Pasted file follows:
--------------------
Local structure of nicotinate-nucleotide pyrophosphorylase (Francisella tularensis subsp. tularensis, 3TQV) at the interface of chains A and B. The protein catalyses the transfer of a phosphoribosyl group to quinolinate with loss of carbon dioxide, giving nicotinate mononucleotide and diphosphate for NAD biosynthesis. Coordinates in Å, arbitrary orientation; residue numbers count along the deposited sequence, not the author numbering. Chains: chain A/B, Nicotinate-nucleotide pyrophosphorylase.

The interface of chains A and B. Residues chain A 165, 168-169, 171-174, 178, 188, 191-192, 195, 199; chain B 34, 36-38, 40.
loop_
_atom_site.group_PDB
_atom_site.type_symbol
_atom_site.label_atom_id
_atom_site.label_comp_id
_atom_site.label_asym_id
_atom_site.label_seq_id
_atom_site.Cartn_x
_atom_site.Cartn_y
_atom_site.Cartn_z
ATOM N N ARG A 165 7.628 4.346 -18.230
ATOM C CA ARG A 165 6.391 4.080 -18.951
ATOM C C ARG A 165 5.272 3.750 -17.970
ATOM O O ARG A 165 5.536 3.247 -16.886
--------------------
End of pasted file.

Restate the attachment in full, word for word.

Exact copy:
Local structure of nicotinate-nucleotide pyrophosphorylase (Francisella tularensis subsp. tularensis, 3TQV) at the interface of chains A and B. The protein catalyses the transfer of a phosphoribosyl group to quinolinate with loss of carbon dioxide, giving nicotinate mononucleotide and diphosphate for NAD biosynthesis. Coordinates in Å, arbitrary orientation; residue numbers count along the deposited sequence, not the author numbering. Chains: chain A/B, Nicotinate-nucleotide pyrophosphorylase.

The interface of chains A and B. Residues chain A 165, 168-169, 171-174, 178, 188, 191-192, 195, 199; chain B 34, 36-38, 40.
loop_
_atom_site.group_PDB
_atom_site.type_symbol
_atom_site.label_atom_id
_atom_site.label_comp_id
_atom_site.label_asym_id
_atom_site.label_seq_id
_atom_site.Cartn_x
_atom_site.Cartn_y
_atom_site.Cartn_z
ATOM N N ARG A 165 7.628 4.346 -18.230
ATOM C CA ARG A 165 6.391 4.080 -18.951
ATOM C C ARG A 165 5.272 3.750 -17.970
ATOM O O ARG A 165 5.536 3.247 -16.886